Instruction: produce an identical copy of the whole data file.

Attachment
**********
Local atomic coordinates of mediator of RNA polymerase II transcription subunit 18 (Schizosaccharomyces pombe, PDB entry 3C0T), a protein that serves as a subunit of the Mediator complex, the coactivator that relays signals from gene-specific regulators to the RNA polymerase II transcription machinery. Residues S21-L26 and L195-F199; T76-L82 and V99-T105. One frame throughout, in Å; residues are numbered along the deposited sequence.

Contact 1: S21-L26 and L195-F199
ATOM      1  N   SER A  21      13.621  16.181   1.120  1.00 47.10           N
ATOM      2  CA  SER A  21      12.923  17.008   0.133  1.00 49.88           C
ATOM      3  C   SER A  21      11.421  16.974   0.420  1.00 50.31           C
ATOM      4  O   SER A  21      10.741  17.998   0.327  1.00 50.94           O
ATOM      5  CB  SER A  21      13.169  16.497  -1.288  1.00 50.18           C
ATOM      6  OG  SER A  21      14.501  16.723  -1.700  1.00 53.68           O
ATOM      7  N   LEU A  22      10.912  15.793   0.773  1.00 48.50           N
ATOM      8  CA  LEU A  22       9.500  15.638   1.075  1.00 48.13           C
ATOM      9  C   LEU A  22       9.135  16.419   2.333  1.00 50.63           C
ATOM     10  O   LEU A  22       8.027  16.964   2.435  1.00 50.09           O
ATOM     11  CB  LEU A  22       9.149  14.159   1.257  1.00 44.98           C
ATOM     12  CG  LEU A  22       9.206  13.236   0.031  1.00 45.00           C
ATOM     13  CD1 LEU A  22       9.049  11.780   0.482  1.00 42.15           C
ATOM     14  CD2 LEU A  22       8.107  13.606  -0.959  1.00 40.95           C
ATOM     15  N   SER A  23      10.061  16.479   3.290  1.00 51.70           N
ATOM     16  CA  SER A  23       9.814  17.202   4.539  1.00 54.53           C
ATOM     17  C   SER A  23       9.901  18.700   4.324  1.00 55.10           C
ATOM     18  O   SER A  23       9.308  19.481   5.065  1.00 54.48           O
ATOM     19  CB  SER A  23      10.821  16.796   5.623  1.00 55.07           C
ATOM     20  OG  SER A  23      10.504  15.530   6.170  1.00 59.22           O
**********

Local atomic coordinates of mediator of RNA polymerase II transcription subunit 18 (Schizosaccharomyces pombe, PDB entry 3C0T), a protein that serves as a subunit of the Mediator complex, the coactivator that relays signals from gene-specific regulators to the RNA polymerase II transcription machinery. Residues S21-L26 and L195-F199; T76-L82 and V99-T105. One frame throughout, in Å; residues are numbered along the deposited sequence.

Contact 1: S21-L26 and L195-F199
ATOM      1  N   SER A  21      13.621  16.181   1.120  1.00 47.10           N
ATOM      2  CA  SER A  21      12.923  17.008   0.133  1.00 49.88           C
ATOM      3  C   SER A  21      11.421  16.974   0.420  1.00 50.31           C
ATOM      4  O   SER A  21      10.741  17.998   0.327  1.00 50.94           O
ATOM      5  CB  SER A  21      13.169  16.497  -1.288  1.00 50.18           C
ATOM      6  OG  SER A  21      14.501  16.723  -1.700  1.00 53.68           O
ATOM      7  N   LEU A  22      10.912  15.793   0.773  1.00 48.50           N
ATOM      8  CA  LEU A  22       9.500  15.638   1.075  1.00 48.13           C
ATOM      9  C   LEU A  22       9.135  16.419   2.333  1.00 50.63           C
ATOM     10  O   LEU A  22       8.027  16.964   2.435  1.00 50.09           O
ATOM     11  CB  LEU A  22       9.149  14.159   1.257  1.00 44.98           C
ATOM     12  CG  LEU A  22       9.206  13.236   0.031  1.00 45.00           C
ATOM     13  CD1 LEU A  22       9.049  11.780   0.482  1.00 42.15           C
ATOM     14  CD2 LEU A  22       8.107  13.606  -0.959  1.00 40.95           C
ATOM     15  N   SER A  23      10.061  16.479   3.290  1.00 51.70           N
ATOM     16  CA  SER A  23       9.814  17.202   4.539  1.00 54.53           C
ATOM     17  C   SER A  23       9.901  18.700   4.324  1.00 55.10           C
ATOM     18  O   SER A  23       9.308  19.481   5.065  1.00 54.48           O
ATOM     19  CB  SER A  23      10.821  16.796   5.623  1.00 55.07           C
ATOM     20  OG  SER A  23      10.504  15.530   6.170  1.00 59.22           O